Lummis Examines Energy Department Uranium Transfers

(County 10, May 3) – U.S. Representative Cynthia Lummis, Chairman of Oversight and Government Reform’s Subcommittee on the Interior, held a hearing recently to investigate the Department of Energy’s (DOE) uranium sales used to fund the cleanup of federal nuclear enrichment sites.

In a news release, her office criticized the Government Accountability Office and the Department of Energy for reportedly flooding the market with excess federal uranium, which she said disrupts to the market and harms the industry.

“The DOE’s uranium transfers have hurt Wyoming’s uranium industry, deprived the American people of the best value for these assets, and bypassed Congress’ control of the purse,” said Chairman Lummis.  “For too long, the Department has abused this asset, using shady contracts to generate quick cash without regard for the taxpayer or the American men and women working in the uranium industry.  We aren’t going to lessen our almost 90 percent reliance on foreign uranium so long as DOE uses the uranium inventory as a slush fund and ignores their legal obligation not to disrupt the market.  Wyoming is home to massive deposits of uranium that can help wean us off foreign sources if the federal government would stop standing in the way.  I was pleased to work in a bipartisan fashion today to shed much-needed light on this troubled program, which is in dire need of reform.”

Her complete statement is below:

“Good morning and welcome to today’s hearing of the Subcommittee on Interior of the Oversight and Government Reform Committee.  Our purpose today is to examine the Department of Energy’s management of the U.S. excess uranium inventories.  This is uranium of varying grades owned by the federal government that has been declared surplus to the national security needs of the United States.  This uranium has significant value.  Selling it generates revenue for the Federal Government, and displaces uranium produced by private industry in the marketplace.

“The Department of Energy’s management of this uranium has prompted questions by the domestic uranium industry as well as the Government Accountability Office, a nonpartisan agency that investigates how the federal government spends taxpayer dollars.  The GAO found that the Department of Energy failed to consistently value uranium it transferred to third parties in exchange for other services.  The GAO found that other transfers violated the Miscellaneous Receipts statute, which requires government officials who receive money on the government’s behalf to deposit those funds with the Treasury except where otherwise provided by law.  By not depositing an amount equal to the value of the uranium into the Treasury, DOE has inappropriately circumvented the power of the purse granted to Congress under the Constitution.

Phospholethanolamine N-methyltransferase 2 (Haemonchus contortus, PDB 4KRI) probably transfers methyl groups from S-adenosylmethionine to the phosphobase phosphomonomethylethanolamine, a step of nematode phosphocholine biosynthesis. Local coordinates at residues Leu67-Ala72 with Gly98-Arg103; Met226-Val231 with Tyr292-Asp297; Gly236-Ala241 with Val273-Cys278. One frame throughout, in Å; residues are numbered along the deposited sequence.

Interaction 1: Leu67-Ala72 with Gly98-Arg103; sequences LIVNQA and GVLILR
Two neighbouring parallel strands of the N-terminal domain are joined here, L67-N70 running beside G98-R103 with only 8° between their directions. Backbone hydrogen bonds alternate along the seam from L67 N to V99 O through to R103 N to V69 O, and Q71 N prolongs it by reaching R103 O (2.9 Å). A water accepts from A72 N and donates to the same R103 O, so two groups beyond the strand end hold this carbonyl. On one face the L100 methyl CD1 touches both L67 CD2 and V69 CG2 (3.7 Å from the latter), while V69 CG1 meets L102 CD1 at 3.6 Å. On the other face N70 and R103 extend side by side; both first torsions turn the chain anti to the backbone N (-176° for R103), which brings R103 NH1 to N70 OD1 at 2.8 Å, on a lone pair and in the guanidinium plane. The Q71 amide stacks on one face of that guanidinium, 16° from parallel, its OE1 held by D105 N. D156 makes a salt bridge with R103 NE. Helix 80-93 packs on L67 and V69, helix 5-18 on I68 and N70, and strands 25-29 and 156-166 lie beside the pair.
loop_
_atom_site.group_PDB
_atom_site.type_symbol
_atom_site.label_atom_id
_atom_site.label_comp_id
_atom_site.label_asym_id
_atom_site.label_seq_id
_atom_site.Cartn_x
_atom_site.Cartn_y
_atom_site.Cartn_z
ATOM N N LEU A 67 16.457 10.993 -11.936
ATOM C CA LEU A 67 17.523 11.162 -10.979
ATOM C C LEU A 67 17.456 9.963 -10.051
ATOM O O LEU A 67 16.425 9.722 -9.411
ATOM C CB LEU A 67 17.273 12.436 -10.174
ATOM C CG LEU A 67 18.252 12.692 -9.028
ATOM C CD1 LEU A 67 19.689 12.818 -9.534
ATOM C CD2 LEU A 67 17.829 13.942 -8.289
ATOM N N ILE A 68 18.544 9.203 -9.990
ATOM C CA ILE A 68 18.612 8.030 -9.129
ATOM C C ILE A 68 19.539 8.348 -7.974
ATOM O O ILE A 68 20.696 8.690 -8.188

“Further the GAO found that the Department of Energy’s studies to assess the market impact of proposed uranium transfers as required by the USEC Privatization Act of 1996 failed to show quality assurance guidance to provide detail about the data, methodology, and assumptions made in studies and had other shortcomings. So this raised questions as to the validity of the conclusion that proposed transfers would have no adverse material impact on the domestic uranium industries.  The domestic uranium industry plays an important role in ensuring America is not completely dependent on foreign sources of energy, particularly in the area of uranium where we actually import about 90% of the uranium that we use here.  Completely unnecessary to do so.  While I note that the DOE is in the process of revising its procedures to determine the market impact of proposed transfers of excess uranium, it’s important to discuss previous problems to ensure they are not repeated.

“Today we will hear from the GAO to discuss their reports. We will also hear from the Department of Energy to learn more about their management of excess uranium and their response to the GAO.  Finally we will hear from a representative of the domestic uranium industry to discuss how these transfers have affected the industry.  A representative of Fluor-B&W Portsmouth, who is the DOE contractor for cleanup at the Portsmouth Gaseous Diffusion Plant in Piketon, Ohio was invited to the hearing to discuss the importance of the cleanup that some of the transfers have funded, but was unable to attend.  I look forward to hearing the panel discuss ways that the Excess Uranium Management can be improved to eliminate legal concerns and ensure the best value for the taxpayer while not disrupting the domestic uranium industry and continue to meet DOE’s obligation to clean up its legacy sites.”

Original story here.